And indeed, nothing was. I got to trudge back through the knee-deep snow, all the way to the nearest correct B-body. I got to shovel around it, using the emergency shovel I carry in the Suburban. I got to remove the snow from the hood. And I got to trip over some object under the snow, and land face-first in all that powder… all while the sun went down. Good times!


But all that work was not in vain. I knew this car would have the part we needed – and after a few minutes, I was back in the truck with master cylinder in hand.

Upon returning to the garage, we immediately installed the new part, and began to bleed the brakes again. Everything went great… until the front right line burst. Another trip to the auto parts store, another hour on the garage floor, and we were finally ready for a test drive.


Fortunately for us, no other issues presented themselves. The car drove like a dream. I was finally free of this “quick” project, and my brother was finally free to drive himself home.


Being someone who was less than excited to own a two-ton station wagon with faux wood paneling, my brother decided to dress his new ride up a bit. Most of the changes were fairly subtle – but some were more noticeable than others.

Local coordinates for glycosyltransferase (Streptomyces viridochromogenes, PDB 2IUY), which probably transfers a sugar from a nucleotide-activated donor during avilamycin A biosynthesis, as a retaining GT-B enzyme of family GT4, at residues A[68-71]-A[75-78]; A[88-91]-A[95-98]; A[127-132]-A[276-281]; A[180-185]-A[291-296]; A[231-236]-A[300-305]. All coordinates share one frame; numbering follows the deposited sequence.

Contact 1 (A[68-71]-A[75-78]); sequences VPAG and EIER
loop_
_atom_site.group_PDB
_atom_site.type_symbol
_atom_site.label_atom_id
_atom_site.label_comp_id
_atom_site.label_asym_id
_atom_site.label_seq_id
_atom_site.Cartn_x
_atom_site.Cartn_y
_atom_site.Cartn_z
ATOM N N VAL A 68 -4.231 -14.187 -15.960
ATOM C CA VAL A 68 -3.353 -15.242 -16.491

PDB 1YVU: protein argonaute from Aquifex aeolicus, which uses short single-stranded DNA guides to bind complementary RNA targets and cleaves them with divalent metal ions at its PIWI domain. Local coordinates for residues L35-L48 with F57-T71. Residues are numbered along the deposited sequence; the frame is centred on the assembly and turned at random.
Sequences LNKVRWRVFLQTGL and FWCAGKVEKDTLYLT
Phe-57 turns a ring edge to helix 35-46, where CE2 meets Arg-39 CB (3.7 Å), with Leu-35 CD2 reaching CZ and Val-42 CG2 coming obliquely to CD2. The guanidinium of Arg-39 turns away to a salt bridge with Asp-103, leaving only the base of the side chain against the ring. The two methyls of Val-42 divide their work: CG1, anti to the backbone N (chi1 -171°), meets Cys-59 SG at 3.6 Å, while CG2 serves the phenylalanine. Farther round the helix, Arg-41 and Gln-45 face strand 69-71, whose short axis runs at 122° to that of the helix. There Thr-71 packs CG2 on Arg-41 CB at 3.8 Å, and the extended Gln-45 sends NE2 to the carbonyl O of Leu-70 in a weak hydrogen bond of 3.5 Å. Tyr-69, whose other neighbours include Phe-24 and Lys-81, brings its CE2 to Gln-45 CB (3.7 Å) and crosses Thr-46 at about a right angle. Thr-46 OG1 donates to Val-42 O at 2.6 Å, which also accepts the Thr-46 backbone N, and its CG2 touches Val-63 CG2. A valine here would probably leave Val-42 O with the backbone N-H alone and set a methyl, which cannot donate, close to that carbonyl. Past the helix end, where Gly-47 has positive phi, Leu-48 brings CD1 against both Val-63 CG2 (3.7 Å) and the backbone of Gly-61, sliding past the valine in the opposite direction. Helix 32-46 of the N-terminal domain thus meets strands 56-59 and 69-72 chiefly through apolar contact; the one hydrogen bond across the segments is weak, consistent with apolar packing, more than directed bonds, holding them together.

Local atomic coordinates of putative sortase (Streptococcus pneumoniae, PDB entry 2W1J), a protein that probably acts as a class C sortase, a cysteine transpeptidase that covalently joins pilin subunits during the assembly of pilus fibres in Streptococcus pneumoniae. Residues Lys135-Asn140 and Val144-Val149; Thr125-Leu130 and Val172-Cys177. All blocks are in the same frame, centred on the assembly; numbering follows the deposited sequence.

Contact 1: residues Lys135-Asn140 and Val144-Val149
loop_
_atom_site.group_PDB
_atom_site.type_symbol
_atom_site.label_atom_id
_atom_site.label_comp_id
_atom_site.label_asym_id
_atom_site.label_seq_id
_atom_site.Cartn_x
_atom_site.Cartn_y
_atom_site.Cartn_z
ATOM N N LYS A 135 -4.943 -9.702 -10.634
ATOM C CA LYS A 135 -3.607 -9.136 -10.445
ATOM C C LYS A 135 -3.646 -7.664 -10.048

After a few weeks, my brother has gone from being embarrassed of his new wheels, to embracing the car’s uniqueness. And why not? This wagon brings the party wherever it goes.


And now for something completely different! Remember that G-body Grand Prix next to our parts donor? Here it is, during less snowy weather.

While we’re at it, let’s take a look at some other vehicles in that area of the yard.


This red Firebird is typical of most F-bodies in this yard: picked over, spent, and rusty.


The single Cragar SS on back is kept in my mental inventory, in case I ever happen upon another single to pair it up with.


This ’71 or ’72 El Camino is a sad sight. I’ve always wished it had been straighter – but if it were, chances are I wouldn’t have been the first in line to buy it.


Nothing but small parts left on this one.


Ooh, a Nova Custom! I’ll take mine without the front-end “customization”.


You don’t see this early G-body Regal nose too often. The single headlights were only found on 1978s and ’79s.


One more, you say? Alright… how about this late ’70s Caprice coupe?


The unique beveled glass tells us it must be a 1977, ’78, or ’79.


And the red velour interior tells us that those windows have been down for way too long.


What’s coming up in next week’s Junkyard Outtake? More junkyard cars, of course. But there’ll be an even bigger surprise on Wednesday, as the first official CC Project Car makes its debut! Stay tuned…